A House of Wood and Zinc
The title in Chinese characters can be loosely translated as hometown, though for many ethnic Chinese, overseas or otherwise, hometown normally means somewhere in the countryside. For my case, both my parents were born and raised in the same village deep in the tin mining area of rural Malaysia, where many houses were constructed of wooden boards and topped with a zinc roof. My parents eventually migrated down south to Singapore where i was born, and until i went to school and learnt to think of myself as a Singaporean first, i too thought this was my 'hometown'.
The background paper i used for this layout reminds me of the brown paper that my grandpa used to line his wooden board walls. One of the walls was hung full of framed photos of his family, including family portraits, his children's wedding photos and other such mementoes. i don't remember any of us grandkids ever daring to deface his wall with drawings like this, but i like to think i'm allowed to take some artistic liberties when making layouts.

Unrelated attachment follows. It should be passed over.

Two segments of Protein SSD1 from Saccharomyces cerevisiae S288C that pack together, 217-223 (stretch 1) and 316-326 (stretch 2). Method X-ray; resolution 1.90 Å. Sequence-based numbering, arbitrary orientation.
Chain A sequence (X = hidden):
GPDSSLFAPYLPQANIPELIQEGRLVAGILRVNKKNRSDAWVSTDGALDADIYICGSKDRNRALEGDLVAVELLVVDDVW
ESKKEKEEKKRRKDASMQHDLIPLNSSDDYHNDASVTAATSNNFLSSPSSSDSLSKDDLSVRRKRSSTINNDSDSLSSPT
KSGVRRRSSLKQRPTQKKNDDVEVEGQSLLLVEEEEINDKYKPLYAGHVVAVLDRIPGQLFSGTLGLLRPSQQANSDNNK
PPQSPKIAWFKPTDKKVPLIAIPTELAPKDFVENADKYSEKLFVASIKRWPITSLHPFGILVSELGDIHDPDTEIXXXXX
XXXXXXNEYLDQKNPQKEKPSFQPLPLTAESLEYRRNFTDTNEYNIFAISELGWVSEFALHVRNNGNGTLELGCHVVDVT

i do have a memory of me and the boy in the middle, we were both about 7 or 8 years old, hanging out at a neighbour's place which did feature graffiti, and my cousin read out a list of names someone had written on the wall, only to pause and do a double-take, then wryly finish reciting a hilariously mis-written version of his brother's name. i still smile at the memory.
And yes, the house is still there. The boy with the mis-written name is now teaching in town, but his parents are still there in the village, still practising the trade in its most primitive form. With tin supplies running thin and grown children moving out to the towns to seek employment, the village is now a ghost of its former self. i wonder how long they can last.